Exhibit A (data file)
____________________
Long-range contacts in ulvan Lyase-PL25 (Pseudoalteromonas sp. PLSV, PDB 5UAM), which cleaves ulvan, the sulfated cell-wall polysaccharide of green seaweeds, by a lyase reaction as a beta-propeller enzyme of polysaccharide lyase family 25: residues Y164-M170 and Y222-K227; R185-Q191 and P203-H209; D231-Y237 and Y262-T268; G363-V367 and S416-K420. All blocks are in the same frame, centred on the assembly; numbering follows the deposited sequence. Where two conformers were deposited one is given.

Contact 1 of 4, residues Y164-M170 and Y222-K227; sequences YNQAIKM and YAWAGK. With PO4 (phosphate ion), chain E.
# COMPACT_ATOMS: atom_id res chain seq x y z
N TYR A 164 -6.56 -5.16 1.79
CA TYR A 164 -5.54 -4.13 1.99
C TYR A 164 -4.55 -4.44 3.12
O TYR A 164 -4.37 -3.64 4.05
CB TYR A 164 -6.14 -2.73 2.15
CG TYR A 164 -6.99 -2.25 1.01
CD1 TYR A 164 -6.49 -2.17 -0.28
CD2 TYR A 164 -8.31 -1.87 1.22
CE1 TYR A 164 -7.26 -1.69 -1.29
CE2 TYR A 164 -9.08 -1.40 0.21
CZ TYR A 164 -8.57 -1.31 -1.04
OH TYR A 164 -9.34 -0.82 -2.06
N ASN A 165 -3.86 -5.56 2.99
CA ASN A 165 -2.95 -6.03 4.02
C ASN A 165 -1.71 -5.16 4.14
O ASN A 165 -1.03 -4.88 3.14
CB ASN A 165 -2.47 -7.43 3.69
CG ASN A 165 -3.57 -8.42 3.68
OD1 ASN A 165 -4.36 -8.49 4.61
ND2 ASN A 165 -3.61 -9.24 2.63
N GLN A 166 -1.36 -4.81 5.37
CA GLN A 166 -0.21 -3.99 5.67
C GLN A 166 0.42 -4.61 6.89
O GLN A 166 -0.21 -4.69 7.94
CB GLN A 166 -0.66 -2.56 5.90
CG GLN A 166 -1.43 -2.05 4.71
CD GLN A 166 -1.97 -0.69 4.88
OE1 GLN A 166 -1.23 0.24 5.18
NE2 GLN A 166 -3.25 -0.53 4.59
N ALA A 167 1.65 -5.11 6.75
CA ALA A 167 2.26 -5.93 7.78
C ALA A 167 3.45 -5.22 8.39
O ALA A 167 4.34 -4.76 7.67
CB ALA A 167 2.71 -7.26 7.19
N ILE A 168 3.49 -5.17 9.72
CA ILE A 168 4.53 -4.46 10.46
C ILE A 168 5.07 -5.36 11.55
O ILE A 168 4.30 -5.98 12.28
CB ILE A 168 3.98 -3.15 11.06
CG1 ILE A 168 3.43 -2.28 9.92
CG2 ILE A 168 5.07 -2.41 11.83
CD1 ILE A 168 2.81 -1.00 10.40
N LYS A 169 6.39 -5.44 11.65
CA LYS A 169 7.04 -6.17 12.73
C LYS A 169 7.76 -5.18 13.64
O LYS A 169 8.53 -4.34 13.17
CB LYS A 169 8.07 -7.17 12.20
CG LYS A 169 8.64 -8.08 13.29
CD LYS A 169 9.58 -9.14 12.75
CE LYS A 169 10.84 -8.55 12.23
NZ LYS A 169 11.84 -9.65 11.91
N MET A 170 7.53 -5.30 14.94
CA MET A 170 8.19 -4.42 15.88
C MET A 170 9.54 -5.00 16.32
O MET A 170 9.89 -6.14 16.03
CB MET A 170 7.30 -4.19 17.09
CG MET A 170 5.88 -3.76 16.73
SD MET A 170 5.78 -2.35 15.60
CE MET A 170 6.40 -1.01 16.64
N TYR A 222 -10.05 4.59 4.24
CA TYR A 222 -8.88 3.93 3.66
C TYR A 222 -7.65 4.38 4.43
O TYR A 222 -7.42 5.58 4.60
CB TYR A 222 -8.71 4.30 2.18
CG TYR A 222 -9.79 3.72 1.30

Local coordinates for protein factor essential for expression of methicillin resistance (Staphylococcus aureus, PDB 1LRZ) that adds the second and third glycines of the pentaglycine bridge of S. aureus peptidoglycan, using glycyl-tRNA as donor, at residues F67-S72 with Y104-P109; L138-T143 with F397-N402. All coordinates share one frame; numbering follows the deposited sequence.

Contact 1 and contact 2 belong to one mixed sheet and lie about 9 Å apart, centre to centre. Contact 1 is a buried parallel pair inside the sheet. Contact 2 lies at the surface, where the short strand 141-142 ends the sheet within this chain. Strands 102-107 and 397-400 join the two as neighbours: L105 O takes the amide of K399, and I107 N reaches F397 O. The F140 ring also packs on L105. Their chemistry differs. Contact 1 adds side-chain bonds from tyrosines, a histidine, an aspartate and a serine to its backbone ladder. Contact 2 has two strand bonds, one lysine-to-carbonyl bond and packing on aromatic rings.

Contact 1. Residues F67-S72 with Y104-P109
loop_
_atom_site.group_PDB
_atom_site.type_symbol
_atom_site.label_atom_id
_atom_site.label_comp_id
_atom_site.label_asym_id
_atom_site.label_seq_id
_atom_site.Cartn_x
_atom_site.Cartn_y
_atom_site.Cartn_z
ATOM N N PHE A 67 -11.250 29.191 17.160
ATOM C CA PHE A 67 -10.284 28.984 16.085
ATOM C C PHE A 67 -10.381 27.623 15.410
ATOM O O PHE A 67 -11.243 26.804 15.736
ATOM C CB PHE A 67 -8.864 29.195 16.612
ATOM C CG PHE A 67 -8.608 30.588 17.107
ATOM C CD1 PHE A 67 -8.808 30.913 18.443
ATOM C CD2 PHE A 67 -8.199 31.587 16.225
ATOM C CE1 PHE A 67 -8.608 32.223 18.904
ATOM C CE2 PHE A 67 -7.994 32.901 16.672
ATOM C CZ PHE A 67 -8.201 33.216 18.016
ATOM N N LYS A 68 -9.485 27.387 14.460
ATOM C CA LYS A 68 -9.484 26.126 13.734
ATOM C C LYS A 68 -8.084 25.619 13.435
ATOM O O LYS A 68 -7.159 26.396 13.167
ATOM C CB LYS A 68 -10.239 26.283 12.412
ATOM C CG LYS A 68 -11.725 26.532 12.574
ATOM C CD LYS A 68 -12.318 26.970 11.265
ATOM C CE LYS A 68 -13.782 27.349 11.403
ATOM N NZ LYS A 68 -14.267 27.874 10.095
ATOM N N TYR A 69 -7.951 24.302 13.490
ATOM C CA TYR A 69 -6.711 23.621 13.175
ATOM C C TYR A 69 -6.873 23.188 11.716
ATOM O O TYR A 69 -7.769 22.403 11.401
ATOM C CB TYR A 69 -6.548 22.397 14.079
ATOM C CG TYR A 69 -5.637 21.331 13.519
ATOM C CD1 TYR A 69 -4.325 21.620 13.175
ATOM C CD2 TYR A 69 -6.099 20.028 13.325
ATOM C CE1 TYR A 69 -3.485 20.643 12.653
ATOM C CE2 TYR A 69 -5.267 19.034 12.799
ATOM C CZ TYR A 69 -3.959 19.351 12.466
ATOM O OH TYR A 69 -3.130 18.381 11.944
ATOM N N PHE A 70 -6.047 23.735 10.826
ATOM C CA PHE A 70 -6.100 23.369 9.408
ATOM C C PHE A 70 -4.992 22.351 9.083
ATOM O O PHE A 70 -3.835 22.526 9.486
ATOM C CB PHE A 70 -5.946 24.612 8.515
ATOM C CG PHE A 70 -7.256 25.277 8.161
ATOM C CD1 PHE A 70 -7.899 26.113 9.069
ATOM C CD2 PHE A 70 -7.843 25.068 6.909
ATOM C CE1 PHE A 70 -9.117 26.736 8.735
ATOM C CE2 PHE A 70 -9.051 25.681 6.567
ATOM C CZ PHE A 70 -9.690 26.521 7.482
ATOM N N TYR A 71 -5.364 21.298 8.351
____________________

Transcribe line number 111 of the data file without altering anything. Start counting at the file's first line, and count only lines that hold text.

ATOM C CE2 TYR A 69 -5.267 19.034 12.799